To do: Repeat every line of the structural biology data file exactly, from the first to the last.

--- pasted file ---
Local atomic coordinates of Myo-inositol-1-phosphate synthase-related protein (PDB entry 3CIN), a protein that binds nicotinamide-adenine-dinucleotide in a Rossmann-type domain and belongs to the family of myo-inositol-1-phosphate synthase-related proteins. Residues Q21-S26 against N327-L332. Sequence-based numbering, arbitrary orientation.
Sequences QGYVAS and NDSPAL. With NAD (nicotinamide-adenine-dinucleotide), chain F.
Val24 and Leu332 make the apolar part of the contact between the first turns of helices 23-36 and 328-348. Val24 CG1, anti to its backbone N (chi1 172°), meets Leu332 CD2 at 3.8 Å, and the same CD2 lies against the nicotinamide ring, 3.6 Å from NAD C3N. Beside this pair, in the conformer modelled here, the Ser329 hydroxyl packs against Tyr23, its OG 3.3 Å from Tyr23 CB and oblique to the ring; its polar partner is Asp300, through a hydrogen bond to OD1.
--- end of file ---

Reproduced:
Local atomic coordinates of Myo-inositol-1-phosphate synthase-related protein (PDB entry 3CIN), a protein that binds nicotinamide-adenine-dinucleotide in a Rossmann-type domain and belongs to the family of myo-inositol-1-phosphate synthase-related proteins. Residues Q21-S26 against N327-L332. Sequence-based numbering, arbitrary orientation.
Sequences QGYVAS and NDSPAL. With NAD (nicotinamide-adenine-dinucleotide), chain F.
Val24 and Leu332 make the apolar part of the contact between the first turns of helices 23-36 and 328-348. Val24 CG1, anti to its backbone N (chi1 172°), meets Leu332 CD2 at 3.8 Å, and the same CD2 lies against the nicotinamide ring, 3.6 Å from NAD C3N. Beside this pair, in the conformer modelled here, the Ser329 hydroxyl packs against Tyr23, its OG 3.3 Å from Tyr23 CB and oblique to the ring; its polar partner is Asp300, through a hydrogen bond to OD1.